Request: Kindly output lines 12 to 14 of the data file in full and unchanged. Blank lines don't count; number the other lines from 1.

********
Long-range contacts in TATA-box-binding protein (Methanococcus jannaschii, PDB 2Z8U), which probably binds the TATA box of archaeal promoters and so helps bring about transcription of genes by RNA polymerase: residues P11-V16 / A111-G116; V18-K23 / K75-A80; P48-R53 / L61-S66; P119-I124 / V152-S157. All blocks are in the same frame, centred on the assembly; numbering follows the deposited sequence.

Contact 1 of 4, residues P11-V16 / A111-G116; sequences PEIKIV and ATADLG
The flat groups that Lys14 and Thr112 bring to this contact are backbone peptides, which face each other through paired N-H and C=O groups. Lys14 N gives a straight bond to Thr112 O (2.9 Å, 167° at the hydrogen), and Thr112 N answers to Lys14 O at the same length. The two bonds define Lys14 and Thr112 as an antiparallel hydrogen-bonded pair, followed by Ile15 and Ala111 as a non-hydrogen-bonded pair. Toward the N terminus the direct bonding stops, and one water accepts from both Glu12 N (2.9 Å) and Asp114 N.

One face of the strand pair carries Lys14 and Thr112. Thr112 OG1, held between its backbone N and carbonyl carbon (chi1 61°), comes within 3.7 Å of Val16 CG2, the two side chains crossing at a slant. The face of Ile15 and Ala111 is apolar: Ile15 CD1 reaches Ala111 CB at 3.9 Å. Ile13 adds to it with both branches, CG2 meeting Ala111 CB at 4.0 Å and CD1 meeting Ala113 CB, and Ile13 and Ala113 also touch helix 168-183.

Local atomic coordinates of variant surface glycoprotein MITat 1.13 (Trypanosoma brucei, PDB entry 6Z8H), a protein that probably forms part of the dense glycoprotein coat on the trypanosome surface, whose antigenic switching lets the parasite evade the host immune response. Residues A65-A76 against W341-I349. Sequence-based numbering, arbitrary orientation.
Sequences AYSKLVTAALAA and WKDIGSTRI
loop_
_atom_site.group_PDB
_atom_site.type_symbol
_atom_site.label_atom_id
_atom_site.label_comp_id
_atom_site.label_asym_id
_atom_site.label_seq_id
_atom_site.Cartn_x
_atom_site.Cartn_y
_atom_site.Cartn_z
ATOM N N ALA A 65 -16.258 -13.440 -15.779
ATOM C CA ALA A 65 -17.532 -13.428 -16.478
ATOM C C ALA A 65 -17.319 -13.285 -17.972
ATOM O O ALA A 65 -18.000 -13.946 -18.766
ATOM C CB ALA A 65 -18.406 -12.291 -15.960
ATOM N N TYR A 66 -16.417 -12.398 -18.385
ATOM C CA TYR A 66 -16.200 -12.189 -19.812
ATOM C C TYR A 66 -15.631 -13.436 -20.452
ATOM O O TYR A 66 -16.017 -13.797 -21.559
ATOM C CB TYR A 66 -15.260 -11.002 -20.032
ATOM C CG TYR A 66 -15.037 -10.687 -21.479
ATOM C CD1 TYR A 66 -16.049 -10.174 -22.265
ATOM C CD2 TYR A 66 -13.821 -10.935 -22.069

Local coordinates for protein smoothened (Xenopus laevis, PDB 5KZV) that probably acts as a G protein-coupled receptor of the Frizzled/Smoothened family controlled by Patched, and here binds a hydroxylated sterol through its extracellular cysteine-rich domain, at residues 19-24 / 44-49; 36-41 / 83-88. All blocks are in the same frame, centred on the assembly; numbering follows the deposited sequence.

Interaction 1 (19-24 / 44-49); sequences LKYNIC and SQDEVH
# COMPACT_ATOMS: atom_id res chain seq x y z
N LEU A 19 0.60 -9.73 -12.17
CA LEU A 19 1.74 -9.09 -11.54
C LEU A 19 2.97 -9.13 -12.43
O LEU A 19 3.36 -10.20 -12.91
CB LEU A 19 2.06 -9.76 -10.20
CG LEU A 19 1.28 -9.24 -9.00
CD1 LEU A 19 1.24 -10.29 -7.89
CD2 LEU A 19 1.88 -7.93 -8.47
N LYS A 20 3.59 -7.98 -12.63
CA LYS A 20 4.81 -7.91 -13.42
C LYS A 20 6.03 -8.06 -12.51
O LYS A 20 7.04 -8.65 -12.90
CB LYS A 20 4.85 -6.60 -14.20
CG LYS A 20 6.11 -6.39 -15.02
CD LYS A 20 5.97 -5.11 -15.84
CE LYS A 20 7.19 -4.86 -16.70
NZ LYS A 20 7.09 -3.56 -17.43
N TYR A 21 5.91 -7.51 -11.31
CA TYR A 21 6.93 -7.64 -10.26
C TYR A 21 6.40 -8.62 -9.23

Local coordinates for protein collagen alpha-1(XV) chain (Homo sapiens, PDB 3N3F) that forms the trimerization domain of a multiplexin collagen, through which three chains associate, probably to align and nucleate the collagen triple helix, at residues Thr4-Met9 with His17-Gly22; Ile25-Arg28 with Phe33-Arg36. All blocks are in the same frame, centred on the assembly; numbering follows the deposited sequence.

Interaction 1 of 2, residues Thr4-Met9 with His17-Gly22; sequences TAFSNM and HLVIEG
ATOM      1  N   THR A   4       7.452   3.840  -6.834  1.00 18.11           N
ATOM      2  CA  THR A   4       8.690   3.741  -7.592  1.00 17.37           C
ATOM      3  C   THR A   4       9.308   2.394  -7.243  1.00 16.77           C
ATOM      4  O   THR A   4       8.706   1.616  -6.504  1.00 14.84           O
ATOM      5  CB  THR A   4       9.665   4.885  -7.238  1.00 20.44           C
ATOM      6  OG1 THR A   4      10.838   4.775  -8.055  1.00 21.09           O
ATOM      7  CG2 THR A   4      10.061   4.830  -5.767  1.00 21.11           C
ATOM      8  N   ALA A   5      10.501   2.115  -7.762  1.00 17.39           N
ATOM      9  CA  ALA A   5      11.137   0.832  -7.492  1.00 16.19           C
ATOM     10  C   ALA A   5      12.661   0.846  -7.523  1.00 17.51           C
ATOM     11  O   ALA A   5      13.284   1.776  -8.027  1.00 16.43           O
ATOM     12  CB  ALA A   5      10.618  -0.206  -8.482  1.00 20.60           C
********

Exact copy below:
_atom_site.label_asym_id
_atom_site.label_seq_id
_atom_site.Cartn_x